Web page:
During more than 50 years at Massachusetts General Hospital treating people with infectious diseases, Dr. Morton N. Swartz helped thousands of patients get well. But the doctor known for his gentle voice and brilliant clinical reasoning was always haunted by those he could not save.
He never forgot a pregnant woman in her 20s who died in 1957 during a flu epidemic the year after he started MGH’s division of infectious diseases.
“You always want to look forward to the best outcome no matter what the problem is,” he told the Globe in 2004. “If it’s a fatal illness, it always lingers in your mind.”
Dr. Swartz, who was Mass. General’s chief of infectious diseases for 34 years and taught generations of Harvard Medical School students, died in the hospital Sept. 9 of complications of kidney failure. He was 89 and had lived in Brookline.
“He was one of the most miraculous men I have ever met,” said Dr. Stephen Calderwood, who began training under Dr. Swartz in the 1970s and succeeded him as MGH’s chief of infectious diseases.
“He had this intuitive ability to take the same information everybody else had and put it together in a way that would solve a problem that eluded others,” Calderwood said.
When a strange infection killed 34 and sickened more than 200 in 1976 during an American Legion Convention in Philadelphia, the Centers for Disease Control tapped Dr. Swartz to help a handful of experts who unraveled the mysteries of what became known as Legionnaires’ disease.
“Mort Swartz pioneered the specialty of infectious diseases. He educated countless physicians who each respected and greatly admired him,” said his former colleague Dr. Richard T. D’Aquila, director of the HIV Translational Research Center at Northwestern University’s Feinberg School of Medicine.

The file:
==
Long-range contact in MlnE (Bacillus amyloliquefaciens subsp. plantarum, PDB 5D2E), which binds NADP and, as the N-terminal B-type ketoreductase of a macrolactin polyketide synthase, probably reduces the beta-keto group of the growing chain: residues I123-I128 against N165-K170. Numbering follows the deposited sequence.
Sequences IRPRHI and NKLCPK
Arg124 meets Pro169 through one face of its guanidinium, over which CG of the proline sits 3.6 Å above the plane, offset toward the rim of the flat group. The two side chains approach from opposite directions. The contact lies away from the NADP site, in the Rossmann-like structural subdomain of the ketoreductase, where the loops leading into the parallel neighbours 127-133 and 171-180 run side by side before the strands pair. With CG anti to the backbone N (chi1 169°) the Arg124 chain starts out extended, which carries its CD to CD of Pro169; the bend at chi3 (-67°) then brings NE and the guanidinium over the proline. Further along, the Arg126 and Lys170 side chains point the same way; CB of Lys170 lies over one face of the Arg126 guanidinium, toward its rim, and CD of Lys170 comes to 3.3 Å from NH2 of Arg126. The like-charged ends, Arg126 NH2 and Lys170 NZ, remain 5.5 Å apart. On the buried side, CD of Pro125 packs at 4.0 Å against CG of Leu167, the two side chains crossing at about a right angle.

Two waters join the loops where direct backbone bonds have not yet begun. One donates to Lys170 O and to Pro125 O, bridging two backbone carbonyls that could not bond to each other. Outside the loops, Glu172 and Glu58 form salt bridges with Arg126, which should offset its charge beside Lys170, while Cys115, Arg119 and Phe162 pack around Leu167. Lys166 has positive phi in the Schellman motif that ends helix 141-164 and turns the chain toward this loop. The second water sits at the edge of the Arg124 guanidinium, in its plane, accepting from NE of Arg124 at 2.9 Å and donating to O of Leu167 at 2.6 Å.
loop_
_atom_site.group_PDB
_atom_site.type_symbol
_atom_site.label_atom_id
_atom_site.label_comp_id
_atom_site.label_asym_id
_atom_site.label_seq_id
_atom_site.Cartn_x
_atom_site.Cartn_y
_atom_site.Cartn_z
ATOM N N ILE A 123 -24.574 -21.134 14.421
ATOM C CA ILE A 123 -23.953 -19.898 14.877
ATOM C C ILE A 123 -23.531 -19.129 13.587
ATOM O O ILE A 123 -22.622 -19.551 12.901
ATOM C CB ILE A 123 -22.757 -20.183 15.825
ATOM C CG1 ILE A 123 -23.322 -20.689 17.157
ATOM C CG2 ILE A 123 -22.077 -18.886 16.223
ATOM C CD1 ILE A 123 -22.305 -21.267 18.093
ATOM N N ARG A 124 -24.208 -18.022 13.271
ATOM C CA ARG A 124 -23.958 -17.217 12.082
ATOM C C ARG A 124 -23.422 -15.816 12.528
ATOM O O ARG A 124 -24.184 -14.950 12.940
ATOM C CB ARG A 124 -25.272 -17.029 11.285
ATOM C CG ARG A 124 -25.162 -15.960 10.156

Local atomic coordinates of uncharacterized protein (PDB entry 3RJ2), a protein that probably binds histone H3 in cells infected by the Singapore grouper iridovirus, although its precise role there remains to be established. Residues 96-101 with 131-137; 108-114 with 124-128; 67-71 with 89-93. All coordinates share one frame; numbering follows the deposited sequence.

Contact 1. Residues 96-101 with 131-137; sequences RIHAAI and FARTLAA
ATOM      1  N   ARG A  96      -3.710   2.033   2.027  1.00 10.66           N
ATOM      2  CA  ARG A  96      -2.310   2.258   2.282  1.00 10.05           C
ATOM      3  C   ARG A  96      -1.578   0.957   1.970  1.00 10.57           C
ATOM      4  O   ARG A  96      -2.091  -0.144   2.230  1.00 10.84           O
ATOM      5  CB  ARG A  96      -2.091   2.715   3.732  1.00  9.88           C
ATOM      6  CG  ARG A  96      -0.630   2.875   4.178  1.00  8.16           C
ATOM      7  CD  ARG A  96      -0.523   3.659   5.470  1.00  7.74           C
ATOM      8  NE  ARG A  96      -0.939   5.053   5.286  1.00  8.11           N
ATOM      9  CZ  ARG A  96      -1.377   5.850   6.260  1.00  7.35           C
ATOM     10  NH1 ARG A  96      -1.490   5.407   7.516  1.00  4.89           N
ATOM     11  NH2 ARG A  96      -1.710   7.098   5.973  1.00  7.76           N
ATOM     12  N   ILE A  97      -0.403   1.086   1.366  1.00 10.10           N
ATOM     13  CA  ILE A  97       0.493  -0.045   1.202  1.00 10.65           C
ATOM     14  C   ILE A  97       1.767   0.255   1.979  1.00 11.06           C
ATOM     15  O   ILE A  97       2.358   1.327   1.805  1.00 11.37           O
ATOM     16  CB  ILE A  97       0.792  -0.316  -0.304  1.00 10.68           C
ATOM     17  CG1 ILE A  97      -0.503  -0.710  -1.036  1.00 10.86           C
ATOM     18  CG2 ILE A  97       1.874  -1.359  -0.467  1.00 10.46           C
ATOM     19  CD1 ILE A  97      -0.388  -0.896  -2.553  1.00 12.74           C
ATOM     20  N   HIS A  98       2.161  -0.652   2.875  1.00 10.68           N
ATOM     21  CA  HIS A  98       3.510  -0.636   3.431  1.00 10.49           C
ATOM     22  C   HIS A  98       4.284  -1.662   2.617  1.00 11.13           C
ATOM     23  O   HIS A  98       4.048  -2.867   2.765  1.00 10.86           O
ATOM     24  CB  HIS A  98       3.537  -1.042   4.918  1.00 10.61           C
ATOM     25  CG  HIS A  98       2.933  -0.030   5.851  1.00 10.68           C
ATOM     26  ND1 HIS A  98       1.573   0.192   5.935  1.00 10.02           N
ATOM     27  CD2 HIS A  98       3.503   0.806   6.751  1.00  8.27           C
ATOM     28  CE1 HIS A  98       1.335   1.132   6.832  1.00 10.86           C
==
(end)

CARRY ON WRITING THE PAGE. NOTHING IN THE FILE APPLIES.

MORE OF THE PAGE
D’Aquila was awed by Dr. Swartz’s combination of brains and bedside manner when he met him while working at MGH.
“He was unsurpassed as a wise and caring clinician, outstanding mentor, and brilliant intellect,” D’Aquila said. “The world was enormously blessed and bettered by his life and work.”
Dr. Swartz possessed an almost encyclopedic recall of medicine as well as history, the arts, and Boston sports, friends said.
His colleagues once tried to stump him during presentations of case studies. They slipped in an X-ray of a sick New England Aquarium seal. They introduced the case as a 2-year-old with breathing problems.
Dr. Swartz immediately identified the patient as a pinniped, or seal, and announced that the animal had pneumonia probably caused by a bacteria known as mycoplasma.
“We all sat back down in the room crestfallen because we were unable to shake his confidence in any way and get one over on him,” Calderwood recalled fondly.
Dr. Brit Nicholson, MGH’s chief medical officer, remembered Dr. Swartz’s reaction in 1980 when he was faced with a college student suffering from Eastern equine encephalitis, a rare mosquito-borne virus.
Dr. Swartz knew she was dying, but ordered her admitted to intensive care so her family would know the hospital was doing everything possible to treat her symptoms and make her comfortable.
“Some could argue it was not the highest and best use of our resources,” Nicholson said. “He recognized there was a family that needed to be taken care of, too. He just had this wonderful warmth, this human quality.”